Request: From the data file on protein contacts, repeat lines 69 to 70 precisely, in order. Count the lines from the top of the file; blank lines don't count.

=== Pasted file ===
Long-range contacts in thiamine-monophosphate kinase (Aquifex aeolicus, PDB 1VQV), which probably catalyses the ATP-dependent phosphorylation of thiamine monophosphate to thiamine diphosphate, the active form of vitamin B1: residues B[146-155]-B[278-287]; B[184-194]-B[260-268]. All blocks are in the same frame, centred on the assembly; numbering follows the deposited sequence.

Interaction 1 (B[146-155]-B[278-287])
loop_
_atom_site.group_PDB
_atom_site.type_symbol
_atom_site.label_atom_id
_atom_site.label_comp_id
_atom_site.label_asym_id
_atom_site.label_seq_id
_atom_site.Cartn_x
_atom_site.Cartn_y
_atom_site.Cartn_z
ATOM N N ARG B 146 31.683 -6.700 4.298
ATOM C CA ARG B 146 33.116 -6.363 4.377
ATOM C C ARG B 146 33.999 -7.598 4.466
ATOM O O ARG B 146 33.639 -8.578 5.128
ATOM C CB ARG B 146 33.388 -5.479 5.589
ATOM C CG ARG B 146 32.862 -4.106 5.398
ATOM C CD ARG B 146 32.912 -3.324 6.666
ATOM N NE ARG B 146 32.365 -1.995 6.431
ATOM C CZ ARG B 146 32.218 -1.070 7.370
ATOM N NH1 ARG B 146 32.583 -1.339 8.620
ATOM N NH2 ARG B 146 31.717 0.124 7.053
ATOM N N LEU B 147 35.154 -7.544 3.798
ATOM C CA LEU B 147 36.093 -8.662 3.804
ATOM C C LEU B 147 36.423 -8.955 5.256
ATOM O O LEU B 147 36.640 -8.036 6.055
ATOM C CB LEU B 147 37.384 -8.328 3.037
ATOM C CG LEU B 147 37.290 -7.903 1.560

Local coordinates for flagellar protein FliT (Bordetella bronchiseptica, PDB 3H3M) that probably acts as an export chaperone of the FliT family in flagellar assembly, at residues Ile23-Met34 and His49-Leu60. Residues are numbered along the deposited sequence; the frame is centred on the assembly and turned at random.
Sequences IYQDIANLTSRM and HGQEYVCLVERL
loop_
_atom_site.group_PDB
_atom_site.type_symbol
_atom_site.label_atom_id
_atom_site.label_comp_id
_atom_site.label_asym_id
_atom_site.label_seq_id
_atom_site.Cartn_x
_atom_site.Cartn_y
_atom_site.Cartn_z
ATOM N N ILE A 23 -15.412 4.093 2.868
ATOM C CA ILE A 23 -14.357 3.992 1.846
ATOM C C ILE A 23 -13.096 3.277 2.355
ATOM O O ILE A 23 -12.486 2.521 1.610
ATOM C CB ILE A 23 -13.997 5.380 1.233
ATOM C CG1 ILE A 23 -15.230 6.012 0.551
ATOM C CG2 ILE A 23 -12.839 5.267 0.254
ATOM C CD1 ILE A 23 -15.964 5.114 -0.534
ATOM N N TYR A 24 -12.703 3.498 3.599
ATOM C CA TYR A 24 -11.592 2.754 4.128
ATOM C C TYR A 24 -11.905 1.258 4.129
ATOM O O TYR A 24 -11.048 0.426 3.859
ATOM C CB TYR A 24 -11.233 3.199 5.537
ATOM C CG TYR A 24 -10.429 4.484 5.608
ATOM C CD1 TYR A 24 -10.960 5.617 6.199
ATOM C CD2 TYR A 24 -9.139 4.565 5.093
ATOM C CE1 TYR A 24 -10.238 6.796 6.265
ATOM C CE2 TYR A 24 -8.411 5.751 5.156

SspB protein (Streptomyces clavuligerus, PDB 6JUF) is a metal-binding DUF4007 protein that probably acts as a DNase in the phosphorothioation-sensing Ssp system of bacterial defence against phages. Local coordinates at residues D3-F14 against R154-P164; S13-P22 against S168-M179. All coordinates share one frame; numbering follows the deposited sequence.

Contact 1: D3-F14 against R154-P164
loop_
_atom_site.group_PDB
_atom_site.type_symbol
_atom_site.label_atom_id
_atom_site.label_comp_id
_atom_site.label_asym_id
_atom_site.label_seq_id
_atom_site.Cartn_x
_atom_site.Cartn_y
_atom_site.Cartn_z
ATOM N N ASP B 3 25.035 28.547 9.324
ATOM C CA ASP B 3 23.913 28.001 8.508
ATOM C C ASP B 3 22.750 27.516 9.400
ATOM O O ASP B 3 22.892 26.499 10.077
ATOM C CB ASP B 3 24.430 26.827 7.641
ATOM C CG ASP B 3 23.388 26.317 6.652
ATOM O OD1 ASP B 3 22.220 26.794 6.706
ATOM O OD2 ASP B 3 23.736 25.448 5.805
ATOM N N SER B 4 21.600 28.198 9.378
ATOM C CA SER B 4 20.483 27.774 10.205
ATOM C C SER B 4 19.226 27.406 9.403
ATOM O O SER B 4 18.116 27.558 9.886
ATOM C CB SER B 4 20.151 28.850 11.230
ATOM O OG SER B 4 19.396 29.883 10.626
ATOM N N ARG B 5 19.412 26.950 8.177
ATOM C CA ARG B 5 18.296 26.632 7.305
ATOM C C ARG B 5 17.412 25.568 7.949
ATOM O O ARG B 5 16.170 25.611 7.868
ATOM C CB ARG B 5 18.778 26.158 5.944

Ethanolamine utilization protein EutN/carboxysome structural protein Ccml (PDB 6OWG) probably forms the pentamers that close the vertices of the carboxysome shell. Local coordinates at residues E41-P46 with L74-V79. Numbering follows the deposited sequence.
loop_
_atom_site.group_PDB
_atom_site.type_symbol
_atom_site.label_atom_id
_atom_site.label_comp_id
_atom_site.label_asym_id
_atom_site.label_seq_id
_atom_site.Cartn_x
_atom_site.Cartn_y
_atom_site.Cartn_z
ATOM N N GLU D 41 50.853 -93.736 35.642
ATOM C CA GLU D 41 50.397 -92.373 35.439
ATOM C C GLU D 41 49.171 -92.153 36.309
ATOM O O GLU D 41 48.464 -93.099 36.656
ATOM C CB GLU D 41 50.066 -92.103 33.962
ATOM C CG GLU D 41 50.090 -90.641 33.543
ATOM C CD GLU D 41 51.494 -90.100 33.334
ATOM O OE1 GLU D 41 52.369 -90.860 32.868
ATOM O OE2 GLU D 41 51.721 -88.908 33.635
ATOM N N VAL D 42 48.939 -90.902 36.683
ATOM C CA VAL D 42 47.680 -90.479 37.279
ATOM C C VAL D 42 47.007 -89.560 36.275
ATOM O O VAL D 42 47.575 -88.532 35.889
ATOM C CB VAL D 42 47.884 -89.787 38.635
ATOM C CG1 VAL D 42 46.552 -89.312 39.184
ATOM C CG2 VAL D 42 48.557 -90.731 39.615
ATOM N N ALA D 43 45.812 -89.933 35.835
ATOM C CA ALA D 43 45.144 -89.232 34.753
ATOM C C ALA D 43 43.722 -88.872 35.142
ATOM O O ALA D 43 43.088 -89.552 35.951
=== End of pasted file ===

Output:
_atom_site.Cartn_x
_atom_site.Cartn_y